So perhaps the Kindle and other ebook readers aren’t the only threat to the book as we have known it for hundreds of years; maybe our own evolving reading habits pose an even greater threat to the future of the book than we realize.

[Part 2 next week will look at the future of the library catalog]

LIS Blog Highlights from the Week

The following articles are sampled from those available on the LIS Blog:

LIS Website Changes

  • The Training & Instruction site received a significant upgrade this week with the introduction of an online event scheduling and reservation system integrated into our Drupal installation. The URL for the new site remains the same: http://lis.luther.edu/learn. The course listing continues to include clickable event information, but now allows for individuals to register for courses online. Instructors can also contact all registrants via email, and the system will automatically send event reminders. iCal feeds are available for the full training calendar from the event URL: http://lis.luther.edu/event. That page also allows for filtering of events by a number of different criteria.

Notes from LIS Council

LIS Council reviewed the LIS project queue (http://lis.luther.edu/projects – available for LIS staff), and reviewed planning work for our upcoming User Services recruitment.

NITLE Opportunities

As a member of NITLE (National Institute for Technology and Liberal Education), Luther has the opportunity to participate in a wide variety of developmental and training programs intended for faculty, librarians, and information technologists. Events listed at the link below are currently open for registration by Luther participants. LIS Staff who are interested in participating in an event should speak with Christopher Barth. Faculty who are interested in participating should speak with Lori Stanley. Participation is contingent upon available funding and program acceptance.

Complete List of NITLE Opportunities

New from NITLE …

We have scheduled the IT Leaders Conference and the Summit back-to-back and in close proximity in the Philadelphia area. We hope that these arrangements will provide a rich opportunity to participants interested in participating in both events in addition to reducing the inconvenience and cost of travel away from campus. Participants who register for both events may do so for 10 program units, 2 program units less than the combined costs of these events. Participants interested in only one of these events are, of course, also welcome!

In response to community interest, NITLE is piloting a professional development program for system administrators, system integrators, or application developers at participating institutions who are interested in campus-based development of cloud-computing projects on the Amazon Elastic Compute Cloud (EC2). The multi-part program will open with an initial session on September 29 (listed here); participants in the first session will also be brought together for two follow-up sessions.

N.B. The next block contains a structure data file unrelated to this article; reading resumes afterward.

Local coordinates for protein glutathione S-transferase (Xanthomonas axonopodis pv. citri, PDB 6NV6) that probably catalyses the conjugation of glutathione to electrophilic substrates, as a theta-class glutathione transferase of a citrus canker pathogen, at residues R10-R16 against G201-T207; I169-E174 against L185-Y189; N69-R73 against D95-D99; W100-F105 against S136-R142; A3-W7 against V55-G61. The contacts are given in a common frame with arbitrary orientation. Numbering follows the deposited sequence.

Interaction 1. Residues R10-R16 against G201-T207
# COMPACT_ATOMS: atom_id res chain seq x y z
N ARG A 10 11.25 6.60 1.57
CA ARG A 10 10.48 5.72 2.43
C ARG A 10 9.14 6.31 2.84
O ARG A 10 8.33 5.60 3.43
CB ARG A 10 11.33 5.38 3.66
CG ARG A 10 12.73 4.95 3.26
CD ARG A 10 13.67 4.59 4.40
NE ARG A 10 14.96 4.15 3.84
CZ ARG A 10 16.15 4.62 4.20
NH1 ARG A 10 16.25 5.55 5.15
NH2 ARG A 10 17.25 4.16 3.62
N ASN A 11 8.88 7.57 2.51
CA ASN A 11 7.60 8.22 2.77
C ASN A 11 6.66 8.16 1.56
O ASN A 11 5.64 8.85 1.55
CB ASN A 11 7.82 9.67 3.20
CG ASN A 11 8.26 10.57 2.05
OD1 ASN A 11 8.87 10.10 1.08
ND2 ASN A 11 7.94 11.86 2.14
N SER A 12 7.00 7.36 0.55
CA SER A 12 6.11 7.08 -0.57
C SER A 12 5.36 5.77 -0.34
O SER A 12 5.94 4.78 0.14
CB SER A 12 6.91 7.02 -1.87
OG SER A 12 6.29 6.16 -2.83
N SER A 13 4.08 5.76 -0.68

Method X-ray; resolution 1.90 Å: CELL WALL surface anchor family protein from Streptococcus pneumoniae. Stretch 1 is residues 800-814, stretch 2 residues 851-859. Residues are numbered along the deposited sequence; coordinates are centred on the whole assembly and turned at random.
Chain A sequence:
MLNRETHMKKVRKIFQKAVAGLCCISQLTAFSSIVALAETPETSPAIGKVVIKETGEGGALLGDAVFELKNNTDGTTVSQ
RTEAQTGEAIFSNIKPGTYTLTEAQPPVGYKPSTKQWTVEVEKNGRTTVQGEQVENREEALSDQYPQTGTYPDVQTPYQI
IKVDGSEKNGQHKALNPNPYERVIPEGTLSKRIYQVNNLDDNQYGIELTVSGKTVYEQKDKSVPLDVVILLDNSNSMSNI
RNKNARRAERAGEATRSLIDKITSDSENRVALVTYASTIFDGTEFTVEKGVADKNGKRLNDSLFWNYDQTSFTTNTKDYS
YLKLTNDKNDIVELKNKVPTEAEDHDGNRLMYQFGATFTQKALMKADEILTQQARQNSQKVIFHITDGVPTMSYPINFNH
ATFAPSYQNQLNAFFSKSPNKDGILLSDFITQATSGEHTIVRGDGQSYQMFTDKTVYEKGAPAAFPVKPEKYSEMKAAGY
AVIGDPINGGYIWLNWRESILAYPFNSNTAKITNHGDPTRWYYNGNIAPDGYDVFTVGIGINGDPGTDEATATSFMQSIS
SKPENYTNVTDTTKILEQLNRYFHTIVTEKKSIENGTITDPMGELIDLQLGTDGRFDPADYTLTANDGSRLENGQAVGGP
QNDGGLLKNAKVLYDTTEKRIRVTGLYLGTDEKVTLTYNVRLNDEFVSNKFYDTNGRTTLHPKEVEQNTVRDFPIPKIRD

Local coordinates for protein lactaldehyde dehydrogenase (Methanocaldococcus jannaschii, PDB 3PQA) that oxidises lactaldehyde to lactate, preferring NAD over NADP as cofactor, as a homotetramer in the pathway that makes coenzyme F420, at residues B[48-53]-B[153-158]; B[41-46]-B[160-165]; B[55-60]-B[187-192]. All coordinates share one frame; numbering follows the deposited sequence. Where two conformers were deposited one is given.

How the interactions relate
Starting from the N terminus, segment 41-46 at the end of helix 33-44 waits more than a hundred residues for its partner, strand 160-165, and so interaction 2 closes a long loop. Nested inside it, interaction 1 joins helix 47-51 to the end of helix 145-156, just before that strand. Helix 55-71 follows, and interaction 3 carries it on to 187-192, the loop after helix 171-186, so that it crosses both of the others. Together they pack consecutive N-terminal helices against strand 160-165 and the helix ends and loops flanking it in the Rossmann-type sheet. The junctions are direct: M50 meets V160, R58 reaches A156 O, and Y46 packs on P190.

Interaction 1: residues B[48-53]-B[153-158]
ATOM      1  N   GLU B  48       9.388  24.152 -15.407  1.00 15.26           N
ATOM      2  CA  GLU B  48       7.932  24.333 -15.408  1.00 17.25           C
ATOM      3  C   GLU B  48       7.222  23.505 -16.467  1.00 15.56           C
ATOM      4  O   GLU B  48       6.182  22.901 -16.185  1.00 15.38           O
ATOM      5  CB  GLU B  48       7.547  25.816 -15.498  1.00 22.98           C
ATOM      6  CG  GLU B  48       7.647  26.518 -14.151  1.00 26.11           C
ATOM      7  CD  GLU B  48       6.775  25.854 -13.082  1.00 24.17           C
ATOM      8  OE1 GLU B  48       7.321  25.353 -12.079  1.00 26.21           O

• NEW: Online Event: Cloud Computing and Amazon EC2. Program Date & Time: September 29, 2008, 1:00 – 2:30 p.m. Eastern. Two follow-up sessions will be scheduled. Delivered online via MIV. 1 program unit (including two follow-up sessions).

Other new events include:

Notable Internet Resource of the Week: Zoomii

In keeping with our reading theme, this week a new site named Zoomii was launched to bring something of the bookstore browsing experience to the king of online booksellers, Amazon.com. Zoomii provides a graphical, shelf-like interface to thousands of books divided by subjects (just like a real brick-and-mortar store). You can click on books to launch a viewer with more information, scroll and drag around the store, jump around by subject, keyword search, save to your Amazon wishlists, or add items directly to your Amazon shopping cart. Purchases are made through Amazon.

This is an innovative and different way to shop online. The biggest drawback is the number of titles browsable (something just under 20,000 by the site’s statistics). That would put it in the realm of a Waldenbooks store from the 1980s (remember those …). Today’s Border’s and Barnes & Noble stores generally will carry 50,000-150,000 titles depending on the size of the store. The books selected for the Zoomii store are taken from the top 25,000 best sellers on Amazon, so it really isn’t designed for the long tail shopper.

On the web at http://www.zoomii.com/

Around the Web

Here are a few links to interesting developments over the past week: